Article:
5 Lessons from an Office on the Edge

Kris Ansin is the executive director of Mali Health Organizing Project - an amazing company increasing access to primary maternal and child healthcare in Mali.  This past year, Mali repelled an Islamic coup and had it's first case of Ebola, hopefully contained.  To say Kris lives in a complex and complicated world is an understatement. This is his story of what he's learned living and working at the edge.

I have a passion for exploring the world’s corners – those places far away from a Wall St, Main St, or any another familiar boulevard. These corners have been the places and times where I’ve learned the most about the world and myself. For the last three years, I have satiated this string of my DNA with an unconventional job – as Executive Director of a small NGO addressing maternal and child survival in slums of Mali, West Africa, where health outcomes are among the lowest in the world. Despite this unconventional “corner” office, the lessons I’ve learned (or in some cases, those imposed by necessity) have been profound, and many seem applicable in myriad professional settings.

More and more offices exist at the corner, situated in the messy confluences of cultures and technologies and in the borderlands of traditional disciplines.  As a millennial leader, I see the ways our generation’s coming of age in the workforce has prepared us to lead from these spaces, to support a more inclusive and empathetic framework, and to embrace failure as an inevitable process towards achievement.


Every time I have assigned someone a task, rather than taking it on myself, the net effect – short-term, long-term, or both – is decidedly positive. As my grandfather, my own mentor in management, would remind me, “delegate, but don’t abdicate.” Far from the desertion of tedious tasks or monotonous busywork, this means giving team members control and independence, and constantly cleaning the edges of my own plate that, almost by definition of the role, will constantly overflow. Identifying the right person for the right job at the right time is not always obvious and itself merits deliberate thought.  This process feels more like the conducting of an orchestra than the delivery of orders or obligation. Effective distribution of accountability and responsibility, then, leads to better musicians, increased practice, more time in the spotlight, and most important, harmony.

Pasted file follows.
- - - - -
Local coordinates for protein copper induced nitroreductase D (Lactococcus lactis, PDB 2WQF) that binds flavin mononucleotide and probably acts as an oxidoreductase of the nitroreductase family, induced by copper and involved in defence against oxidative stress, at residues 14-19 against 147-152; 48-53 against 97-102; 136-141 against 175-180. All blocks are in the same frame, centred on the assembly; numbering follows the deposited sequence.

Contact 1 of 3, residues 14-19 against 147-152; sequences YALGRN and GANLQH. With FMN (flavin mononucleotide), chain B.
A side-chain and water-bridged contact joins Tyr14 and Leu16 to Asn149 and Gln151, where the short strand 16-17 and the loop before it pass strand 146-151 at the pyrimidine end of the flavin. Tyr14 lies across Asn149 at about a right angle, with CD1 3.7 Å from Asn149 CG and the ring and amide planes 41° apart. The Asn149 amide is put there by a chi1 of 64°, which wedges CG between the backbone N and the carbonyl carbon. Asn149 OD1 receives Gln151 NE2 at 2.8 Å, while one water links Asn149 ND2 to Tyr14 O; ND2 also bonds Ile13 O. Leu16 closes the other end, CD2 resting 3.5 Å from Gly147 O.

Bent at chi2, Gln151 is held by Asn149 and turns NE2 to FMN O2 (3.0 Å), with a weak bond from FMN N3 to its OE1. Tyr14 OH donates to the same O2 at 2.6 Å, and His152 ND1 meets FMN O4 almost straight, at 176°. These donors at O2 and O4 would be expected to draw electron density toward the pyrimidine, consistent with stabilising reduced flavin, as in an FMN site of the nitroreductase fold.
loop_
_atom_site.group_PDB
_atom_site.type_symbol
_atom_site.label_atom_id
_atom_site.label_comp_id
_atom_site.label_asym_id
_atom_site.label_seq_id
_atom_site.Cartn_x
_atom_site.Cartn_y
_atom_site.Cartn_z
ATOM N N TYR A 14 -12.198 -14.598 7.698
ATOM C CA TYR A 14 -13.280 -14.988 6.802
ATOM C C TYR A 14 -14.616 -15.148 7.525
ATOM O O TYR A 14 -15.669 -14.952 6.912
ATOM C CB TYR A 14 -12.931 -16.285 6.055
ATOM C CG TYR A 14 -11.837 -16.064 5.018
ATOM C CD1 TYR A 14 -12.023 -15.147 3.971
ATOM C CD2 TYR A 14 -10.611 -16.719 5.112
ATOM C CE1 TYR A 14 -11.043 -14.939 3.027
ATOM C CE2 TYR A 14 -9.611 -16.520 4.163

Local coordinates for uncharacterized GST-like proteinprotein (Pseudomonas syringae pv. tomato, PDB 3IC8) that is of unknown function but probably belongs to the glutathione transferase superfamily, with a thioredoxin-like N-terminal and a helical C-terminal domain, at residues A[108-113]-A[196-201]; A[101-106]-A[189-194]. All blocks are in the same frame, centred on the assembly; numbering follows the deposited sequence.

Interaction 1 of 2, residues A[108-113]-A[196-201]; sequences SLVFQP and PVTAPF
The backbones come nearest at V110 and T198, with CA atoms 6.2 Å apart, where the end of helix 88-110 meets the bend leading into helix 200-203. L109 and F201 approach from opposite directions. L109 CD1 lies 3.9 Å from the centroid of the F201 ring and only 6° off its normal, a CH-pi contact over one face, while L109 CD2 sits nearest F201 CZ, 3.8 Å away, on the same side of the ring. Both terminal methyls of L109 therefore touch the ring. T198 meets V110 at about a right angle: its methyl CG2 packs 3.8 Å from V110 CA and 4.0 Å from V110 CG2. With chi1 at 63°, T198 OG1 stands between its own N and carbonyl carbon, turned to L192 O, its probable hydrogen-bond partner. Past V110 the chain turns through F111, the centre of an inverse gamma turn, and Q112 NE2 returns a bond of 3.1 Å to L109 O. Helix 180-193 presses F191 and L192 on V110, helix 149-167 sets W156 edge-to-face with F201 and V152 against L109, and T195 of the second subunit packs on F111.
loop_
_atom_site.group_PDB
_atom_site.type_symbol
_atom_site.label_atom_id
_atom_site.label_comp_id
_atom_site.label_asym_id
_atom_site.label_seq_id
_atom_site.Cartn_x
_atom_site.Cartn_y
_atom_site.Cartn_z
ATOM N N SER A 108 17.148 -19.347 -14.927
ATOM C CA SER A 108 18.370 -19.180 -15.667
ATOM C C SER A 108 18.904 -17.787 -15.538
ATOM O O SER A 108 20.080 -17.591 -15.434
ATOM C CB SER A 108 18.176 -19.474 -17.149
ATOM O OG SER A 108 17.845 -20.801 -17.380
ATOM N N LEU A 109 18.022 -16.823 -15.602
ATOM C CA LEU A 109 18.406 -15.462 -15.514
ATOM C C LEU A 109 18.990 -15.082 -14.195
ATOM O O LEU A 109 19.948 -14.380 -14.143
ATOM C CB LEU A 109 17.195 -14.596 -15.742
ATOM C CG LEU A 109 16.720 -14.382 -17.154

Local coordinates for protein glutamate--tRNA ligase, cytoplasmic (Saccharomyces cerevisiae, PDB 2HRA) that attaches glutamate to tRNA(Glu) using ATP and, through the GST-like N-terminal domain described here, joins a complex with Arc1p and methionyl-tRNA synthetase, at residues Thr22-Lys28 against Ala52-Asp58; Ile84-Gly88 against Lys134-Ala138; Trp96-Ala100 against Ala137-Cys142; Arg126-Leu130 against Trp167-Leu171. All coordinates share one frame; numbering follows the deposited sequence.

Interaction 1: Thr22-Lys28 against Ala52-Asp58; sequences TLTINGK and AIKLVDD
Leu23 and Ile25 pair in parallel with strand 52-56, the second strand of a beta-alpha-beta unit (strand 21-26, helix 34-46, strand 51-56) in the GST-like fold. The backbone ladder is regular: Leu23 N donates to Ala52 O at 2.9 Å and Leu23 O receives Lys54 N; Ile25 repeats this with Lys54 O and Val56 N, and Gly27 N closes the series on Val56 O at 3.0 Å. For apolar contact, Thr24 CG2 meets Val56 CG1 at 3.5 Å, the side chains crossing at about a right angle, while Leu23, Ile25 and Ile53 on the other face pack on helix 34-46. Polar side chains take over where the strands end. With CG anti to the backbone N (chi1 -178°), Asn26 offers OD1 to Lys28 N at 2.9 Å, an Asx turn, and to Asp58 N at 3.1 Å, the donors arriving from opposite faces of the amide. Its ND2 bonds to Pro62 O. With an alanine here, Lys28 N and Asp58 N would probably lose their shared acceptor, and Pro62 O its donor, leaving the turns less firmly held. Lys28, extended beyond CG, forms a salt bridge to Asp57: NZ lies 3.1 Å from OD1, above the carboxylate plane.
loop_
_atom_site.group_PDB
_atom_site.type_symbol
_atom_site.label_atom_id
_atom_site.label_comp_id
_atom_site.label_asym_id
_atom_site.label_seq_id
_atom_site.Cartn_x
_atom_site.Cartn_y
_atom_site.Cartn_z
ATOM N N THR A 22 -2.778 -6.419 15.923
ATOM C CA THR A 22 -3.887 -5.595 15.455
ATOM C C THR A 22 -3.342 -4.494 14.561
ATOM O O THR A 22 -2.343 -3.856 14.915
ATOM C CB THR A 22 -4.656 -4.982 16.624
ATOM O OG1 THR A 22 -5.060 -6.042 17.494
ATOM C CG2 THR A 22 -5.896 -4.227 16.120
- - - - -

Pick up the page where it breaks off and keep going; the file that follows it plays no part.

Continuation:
The Danger of Assumptions

So often dissonance, disappointment, or disaster is a result of poor communications. In this job, it’s necessary to navigate differences in language, culture, and distance. It is easy for messages to be lost or distorted with such obvious traps. The recipient of a message, for completely legitimate reasons, understands in a wholly difference context than its original intention.

Assumptions, conscious or not, frequently contribute to poor communications, and I’ve tried to make that admission to myself in my interactions – often, I have no idea what another person is thinking. I have to ask, and I have to make time for the answers, and both steps are equally important. The difference between interest and position (thank you, Getting to Yes) is often clouded, but if you ask enough and listen more, the way forward can also become clear.  Last, if possible, I save important conversations for when there is no computer screen separating me from others. Despite technology’s accomplishments, there is no substitute for physically being in the same space.


I can’t outcompete anyone, or nearly anyone, when it comes to employee compensation. It’s a troublesome and common trend in nonprofits but particularly in a small organization with a startup attitude. What I’ve found, however, is traditional views of compensation don’t reflect how people behave in – or towards – this organization. Other factors, like meaningful work, a wide degree of autonomy, and strategic recognition (both internal and external) seem to be more powerful drivers.  The ability to offer an environment replete with these conditions have nullified, or at least mitigated, what would commonly be seen as an Achilles heel. We have to pay something, and expect compensation levels to reach more equitable levels as we grow, but more meaningful forms of motivation have boded well for this organization. Interns are given real responsibilities (with real results), staff are trusted and given their own budgets to plan and manage, and a mission-driven attitude is permeable when staff members collaborate, focusing on a shared pursuit. Employee of the Month, annual Family Days, professional development stipends, the distribution of meat to field staff at the end of Ramadan, and FedEx Days are all ways we have built this culture of compensation beyond bottom line.